The amendment to the Nuclear Safety Directive (2014/87/Euratom) modified the above reporting obligation by requiring that EU countries submit the second round of national reports by 22 July 2020. Based on these reports, the Commission published in April 2022 the second and final progress report on the directive’s implementation, which has been passed to the Council and European Parliament.

The table below includes the EU countries’ national reports submitted in the 2014 and the 2020 reporting cycles.

Stress tests and follow-up

In response to the 2011 Fukushima nuclear accident, risk and safety assessments ('stress tests'), were carried out on all EU nuclear power plants. Neighbouring countries were also associated with the stress tests and Switzerland and Ukraine participated fully. The Commission also encouraged and cooperated with nuclear regulators around the world to perform similar exercises.

The aim of the tests was to check whether the safety standards used when specific power plants received their licences were sufficient to cover unexpected, extreme events like for example earthquakes, flooding, terrorist attacks or aircraft collisions.

According to the tests, the safety standards of European nuclear power plants were generally high, but further improvements were recommended. Nuclear regulators set up national action plans, which were peer-reviewed by experts from EU countries and the Commission.

The implementation of the stress tests recommendations is a national responsibility and is ensured by operators and national regulators. The Commission is committed to support EU countries and follow the implementation of national action plans closely.

International cooperation

The EU cooperates with non-EU countries and international organisations on nuclear safety. In 2013, the European Commission signed a Memorandum of Understanding with the International Atomic Energy Agency (IAEA) to further strengthen the cooperation through expert peer reviews, emergency preparedness and response. In 2022, the European Atomic Energy Community signed a new MoU with the IAEA on nuclear safety cooperation, updating the previous agreement from 2013, and extending activities to include emerging areas of common interest, such as education and training, small modular reactors and the safety of fusion installations.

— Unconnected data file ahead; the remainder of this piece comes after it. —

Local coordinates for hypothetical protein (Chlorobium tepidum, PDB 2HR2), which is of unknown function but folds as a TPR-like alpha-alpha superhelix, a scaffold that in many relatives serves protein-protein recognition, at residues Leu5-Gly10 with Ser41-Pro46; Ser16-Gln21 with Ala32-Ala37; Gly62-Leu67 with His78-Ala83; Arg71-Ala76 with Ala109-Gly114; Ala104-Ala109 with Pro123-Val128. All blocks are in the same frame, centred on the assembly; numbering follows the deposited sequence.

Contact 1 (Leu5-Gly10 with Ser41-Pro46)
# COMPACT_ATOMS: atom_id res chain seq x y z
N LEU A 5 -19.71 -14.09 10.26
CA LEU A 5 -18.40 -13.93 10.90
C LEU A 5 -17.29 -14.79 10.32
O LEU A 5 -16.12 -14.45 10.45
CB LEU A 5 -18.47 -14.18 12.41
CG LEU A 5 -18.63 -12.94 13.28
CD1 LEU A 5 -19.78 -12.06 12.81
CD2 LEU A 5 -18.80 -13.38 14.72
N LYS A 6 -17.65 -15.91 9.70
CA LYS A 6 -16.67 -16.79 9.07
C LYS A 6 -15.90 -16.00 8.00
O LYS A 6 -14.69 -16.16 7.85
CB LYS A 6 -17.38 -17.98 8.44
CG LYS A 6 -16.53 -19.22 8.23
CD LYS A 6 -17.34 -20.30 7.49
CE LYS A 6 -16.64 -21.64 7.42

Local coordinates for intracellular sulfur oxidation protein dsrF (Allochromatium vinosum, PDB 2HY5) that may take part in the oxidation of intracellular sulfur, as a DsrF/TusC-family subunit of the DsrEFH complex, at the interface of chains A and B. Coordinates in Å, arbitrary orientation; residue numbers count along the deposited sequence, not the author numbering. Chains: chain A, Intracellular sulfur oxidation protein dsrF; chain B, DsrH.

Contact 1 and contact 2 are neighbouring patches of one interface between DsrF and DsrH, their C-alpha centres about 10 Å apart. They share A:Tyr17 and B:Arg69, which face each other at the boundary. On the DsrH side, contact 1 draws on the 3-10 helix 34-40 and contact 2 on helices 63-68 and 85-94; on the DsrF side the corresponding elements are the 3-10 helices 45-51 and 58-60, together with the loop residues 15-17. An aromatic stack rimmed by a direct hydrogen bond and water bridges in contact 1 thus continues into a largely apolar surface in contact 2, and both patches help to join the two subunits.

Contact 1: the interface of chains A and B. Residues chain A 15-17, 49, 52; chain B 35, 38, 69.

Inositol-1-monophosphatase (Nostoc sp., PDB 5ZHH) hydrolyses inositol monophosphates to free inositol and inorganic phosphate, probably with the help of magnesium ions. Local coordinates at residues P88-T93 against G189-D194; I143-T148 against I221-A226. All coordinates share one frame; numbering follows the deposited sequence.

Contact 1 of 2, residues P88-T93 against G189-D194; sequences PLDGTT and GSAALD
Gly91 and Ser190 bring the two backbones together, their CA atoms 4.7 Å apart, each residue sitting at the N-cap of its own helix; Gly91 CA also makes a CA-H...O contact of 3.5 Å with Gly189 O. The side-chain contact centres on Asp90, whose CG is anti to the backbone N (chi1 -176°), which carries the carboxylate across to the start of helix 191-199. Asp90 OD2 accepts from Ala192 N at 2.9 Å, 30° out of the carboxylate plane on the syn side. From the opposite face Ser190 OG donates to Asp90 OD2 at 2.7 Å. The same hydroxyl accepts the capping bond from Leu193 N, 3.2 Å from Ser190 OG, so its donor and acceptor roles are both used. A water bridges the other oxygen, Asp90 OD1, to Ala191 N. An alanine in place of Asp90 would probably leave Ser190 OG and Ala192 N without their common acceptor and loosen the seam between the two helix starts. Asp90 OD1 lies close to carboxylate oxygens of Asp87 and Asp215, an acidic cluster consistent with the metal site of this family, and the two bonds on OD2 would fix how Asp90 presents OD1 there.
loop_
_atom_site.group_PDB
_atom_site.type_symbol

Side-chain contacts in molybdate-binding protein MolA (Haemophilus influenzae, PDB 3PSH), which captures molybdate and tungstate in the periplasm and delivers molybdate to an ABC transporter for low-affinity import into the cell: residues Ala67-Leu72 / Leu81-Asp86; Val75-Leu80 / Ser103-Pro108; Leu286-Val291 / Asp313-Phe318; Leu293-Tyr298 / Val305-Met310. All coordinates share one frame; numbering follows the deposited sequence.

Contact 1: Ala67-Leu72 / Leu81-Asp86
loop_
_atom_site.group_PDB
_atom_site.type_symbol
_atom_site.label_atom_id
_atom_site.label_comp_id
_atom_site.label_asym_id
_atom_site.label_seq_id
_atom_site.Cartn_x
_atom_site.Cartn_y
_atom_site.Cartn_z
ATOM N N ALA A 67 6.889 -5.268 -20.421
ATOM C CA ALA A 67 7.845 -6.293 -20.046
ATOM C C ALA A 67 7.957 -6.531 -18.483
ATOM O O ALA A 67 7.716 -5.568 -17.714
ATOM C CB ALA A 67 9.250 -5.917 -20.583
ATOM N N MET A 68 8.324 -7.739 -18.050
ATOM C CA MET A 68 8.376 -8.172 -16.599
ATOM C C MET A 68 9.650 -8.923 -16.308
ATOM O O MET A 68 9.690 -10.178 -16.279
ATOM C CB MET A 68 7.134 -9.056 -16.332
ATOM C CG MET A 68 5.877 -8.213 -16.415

On behalf of Euratom, the Commission takes part in triennial review meetings (RM) and extraordinary meetings (EM) on the Convention on Nuclear Safety and produces corresponding reports

The IAEA and the Commission meet annually to review progress achieved from working together on a range of nuclear activities.

European Nuclear Energy Forum

The European Nuclear Energy Forum (ENEF) is an annual forum that brings together national governments, EU institutions, industry representatives and regulators, electricity consumers and civil society to discuss opportunities and risks of nuclear energy.

The focus of the forum can change from year to year, but the discussions are centred on any energy challenge EU countries may face and the evaluation of the role of nuclear energy within the energy union framework.